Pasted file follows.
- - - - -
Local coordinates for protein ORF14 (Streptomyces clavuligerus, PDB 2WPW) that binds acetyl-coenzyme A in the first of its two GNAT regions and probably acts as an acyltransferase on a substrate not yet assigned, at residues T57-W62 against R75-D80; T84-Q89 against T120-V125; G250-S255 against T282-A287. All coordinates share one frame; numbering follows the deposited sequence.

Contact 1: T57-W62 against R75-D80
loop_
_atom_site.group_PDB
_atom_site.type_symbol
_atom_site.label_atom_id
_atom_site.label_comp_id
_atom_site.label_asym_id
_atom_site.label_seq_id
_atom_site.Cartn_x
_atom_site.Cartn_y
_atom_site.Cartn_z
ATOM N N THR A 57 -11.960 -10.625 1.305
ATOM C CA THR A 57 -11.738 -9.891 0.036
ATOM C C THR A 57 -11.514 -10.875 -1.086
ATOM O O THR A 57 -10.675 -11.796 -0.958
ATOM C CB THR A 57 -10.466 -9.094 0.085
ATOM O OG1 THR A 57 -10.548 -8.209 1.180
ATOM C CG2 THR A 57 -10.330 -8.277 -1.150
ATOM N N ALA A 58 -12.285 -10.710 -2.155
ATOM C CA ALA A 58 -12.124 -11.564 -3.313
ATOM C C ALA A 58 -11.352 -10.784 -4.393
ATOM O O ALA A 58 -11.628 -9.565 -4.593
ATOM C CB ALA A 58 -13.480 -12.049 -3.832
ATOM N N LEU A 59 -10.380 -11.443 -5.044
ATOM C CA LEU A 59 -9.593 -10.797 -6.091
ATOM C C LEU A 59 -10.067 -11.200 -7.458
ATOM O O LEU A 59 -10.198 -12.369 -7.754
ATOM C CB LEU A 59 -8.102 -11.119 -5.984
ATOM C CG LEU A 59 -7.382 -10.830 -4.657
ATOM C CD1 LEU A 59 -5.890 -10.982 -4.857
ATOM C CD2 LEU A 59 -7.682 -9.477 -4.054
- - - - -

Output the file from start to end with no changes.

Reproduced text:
Local coordinates for protein ORF14 (Streptomyces clavuligerus, PDB 2WPW) that binds acetyl-coenzyme A in the first of its two GNAT regions and probably acts as an acyltransferase on a substrate not yet assigned, at residues T57-W62 against R75-D80; T84-Q89 against T120-V125; G250-S255 against T282-A287. All coordinates share one frame; numbering follows the deposited sequence.

Contact 1: T57-W62 against R75-D80
loop_
_atom_site.group_PDB
_atom_site.type_symbol
_atom_site.label_atom_id
_atom_site.label_comp_id
_atom_site.label_asym_id
_atom_site.label_seq_id
_atom_site.Cartn_x
_atom_site.Cartn_y
_atom_site.Cartn_z
ATOM N N THR A 57 -11.960 -10.625 1.305
ATOM C CA THR A 57 -11.738 -9.891 0.036
ATOM C C THR A 57 -11.514 -10.875 -1.086
ATOM O O THR A 57 -10.675 -11.796 -0.958
ATOM C CB THR A 57 -10.466 -9.094 0.085
ATOM O OG1 THR A 57 -10.548 -8.209 1.180
ATOM C CG2 THR A 57 -10.330 -8.277 -1.150
ATOM N N ALA A 58 -12.285 -10.710 -2.155
ATOM C CA ALA A 58 -12.124 -11.564 -3.313
ATOM C C ALA A 58 -11.352 -10.784 -4.393
ATOM O O ALA A 58 -11.628 -9.565 -4.593
ATOM C CB ALA A 58 -13.480 -12.049 -3.832
ATOM N N LEU A 59 -10.380 -11.443 -5.044
ATOM C CA LEU A 59 -9.593 -10.797 -6.091
ATOM C C LEU A 59 -10.067 -11.200 -7.458
ATOM O O LEU A 59 -10.198 -12.369 -7.754
ATOM C CB LEU A 59 -8.102 -11.119 -5.984
ATOM C CG LEU A 59 -7.382 -10.830 -4.657
ATOM C CD1 LEU A 59 -5.890 -10.982 -4.857
ATOM C CD2 LEU A 59 -7.682 -9.477 -4.054